ADC Reviews

CAR-T cell therapy targeting CD19 is expected to treat lupus erythematosus


While there is no cure for lupus erythematosus and existing treatments don’t work for many of the 1.5 million lupus erythematosus patients in the U.S., a new study shows that a cancer therapy may provide relief for difficult-to-treat lupus erythematosus. The results of the study were published online in the journal Nature Medicine on September 15, 2022, with the title “Anti-CD19 CAR T cell therapy for refractory systemic lupus erythematosus”.

Lupus erythematosus is an autoimmune disease. In this disease, the body’s immune system attacks its own skin, joints, bones, kidneys and heart, causing a cascade of symptoms.

CAR-T cell therapy, used to treat certain types of cancer, is prepared by first taking the patient’s own T cells, genetically modifying them in the laboratory to specifically recognize cancer cells, and then infusing them into Injected back into the patient to accomplish their effect. In lupus, the therapy targets CD19, a protein on the surface of B cells.

The small study included five people with severe lupus erythematosus, a disease that affects multiple organs, such as the kidneys, heart, lungs and joints, and does not respond to standard treatments.

About three months after a single treatment, the patient’s symptoms improved, including remission of organ involvement and disappearance of disease-related autoantibodies. What’s more, they don’t require any additional treatment. A previous study published in the journal NEJM in 2021 reported similar results in a patient with lupus erythematosus (NEJM, 2021, doi:10.1056/NEJMc2107725, detailed in BioNews: NEJM: Case report study shows CD19-targeting CAR -T cells are expected to treat systemic lupus erythematosus).

“Severe lupus erythematosus is very sensitive to CAR-T cell therapy, and patients can go into long-term drug-free remission,” said corresponding author Dr. Georg Schett of the University of Erlangen-Nuremberg, Germany.

The side effects in the new study were mild, he said. In cancer research, this type of therapy has caused high fever and chills, difficulty breathing, and cytokine release syndrome. Cytokine release syndrome can occur when CAR-T cells proliferate and release large amounts of inflammatory cytokines into the blood.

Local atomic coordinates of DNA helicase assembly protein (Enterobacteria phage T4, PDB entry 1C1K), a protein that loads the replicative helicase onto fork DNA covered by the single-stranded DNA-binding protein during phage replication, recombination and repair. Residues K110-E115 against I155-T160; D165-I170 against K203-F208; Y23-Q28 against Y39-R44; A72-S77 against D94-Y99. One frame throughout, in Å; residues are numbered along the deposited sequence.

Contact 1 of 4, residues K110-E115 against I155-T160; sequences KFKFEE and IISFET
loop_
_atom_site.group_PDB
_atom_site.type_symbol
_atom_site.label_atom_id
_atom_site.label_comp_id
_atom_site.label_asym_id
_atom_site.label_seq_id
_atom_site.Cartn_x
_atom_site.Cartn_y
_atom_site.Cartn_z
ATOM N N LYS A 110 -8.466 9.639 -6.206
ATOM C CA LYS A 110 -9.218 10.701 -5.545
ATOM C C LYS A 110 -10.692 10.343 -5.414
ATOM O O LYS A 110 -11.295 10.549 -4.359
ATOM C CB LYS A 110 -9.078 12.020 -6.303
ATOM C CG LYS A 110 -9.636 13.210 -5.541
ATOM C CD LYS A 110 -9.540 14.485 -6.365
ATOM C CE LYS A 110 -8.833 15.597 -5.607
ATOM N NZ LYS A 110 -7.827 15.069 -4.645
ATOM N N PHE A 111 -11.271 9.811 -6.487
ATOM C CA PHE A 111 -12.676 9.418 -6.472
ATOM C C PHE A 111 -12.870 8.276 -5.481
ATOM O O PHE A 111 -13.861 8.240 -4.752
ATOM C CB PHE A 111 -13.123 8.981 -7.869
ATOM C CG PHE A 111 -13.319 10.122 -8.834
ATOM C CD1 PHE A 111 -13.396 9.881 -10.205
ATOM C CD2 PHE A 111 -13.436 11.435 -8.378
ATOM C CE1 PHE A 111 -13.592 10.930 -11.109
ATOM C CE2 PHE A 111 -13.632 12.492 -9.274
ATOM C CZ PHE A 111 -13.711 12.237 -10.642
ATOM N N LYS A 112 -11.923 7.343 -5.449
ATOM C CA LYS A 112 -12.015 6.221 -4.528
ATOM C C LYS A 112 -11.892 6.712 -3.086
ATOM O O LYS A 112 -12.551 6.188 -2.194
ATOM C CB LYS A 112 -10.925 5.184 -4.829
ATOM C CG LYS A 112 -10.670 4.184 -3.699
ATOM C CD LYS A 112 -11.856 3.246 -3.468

Now, the authors plan to find out whether the immune system has actually undergone a deep reset and continues to function normally. “It will be important to monitor patients for longer periods of time to test whether they enjoy long-term disease-free remission and ultimately cure lupus erythematosus,” Schett said.

Such a therapy could be available soon, he said. “CAR-T cell therapy has taken hold in cancer treatment, particularly lymphoma and leukemia,” Schett noted.

Lupus experts say they are excited about the new finding. “This is a very, very important thing,” said Hoang Nguyen, senior scientific program manager at the Lupus Research Alliance, whose organization supports preliminary studies of CAR-T cell therapy in a mouse model of lupus erythematosus.

“There is no real cure for lupus erythematosus, and current treatments are limited in their effectiveness,” Nguyen said. “This is the first time a therapy has eliminated lupus symptoms in all subjects in a 100-day study.” “Nevertheless, she cautions that the clinical study included only five people, and there is not enough information about the long-term effects.

Dr. Jill Buyon, director of the Lupus Erythematosus Center at NYU Langone Medical Center, said, “Patients improved in multiple symptoms and did not require additional therapy, including steroids. More needs to be done for more lupus patients. research and follow up for a longer period of time, but it’s very exciting.”

According to Ruth Fernandez Ruiz, MD, a rheumatologist at the Hospital for Special Surgery in New York City, “Patients with lupus erythematosus experienced significant clinical improvement after receiving CAR-T cell therapy and experienced a clinical remission. Despite the limited sample size, implementation of CAR-T cell therapy in lupus erythematosus is likely to be useful, especially in patients with severe disease that is resistant to standard treatments.”

1. Andreas Mackensen et al. Anti-CD19 CAR T cell therapy for refractory systemic lupus erythematosus. Nature Medicine, 2022, doi:10.1038/s41591-022-02017-5.
2. In small study, CAR-T therapy pushes lupus into remission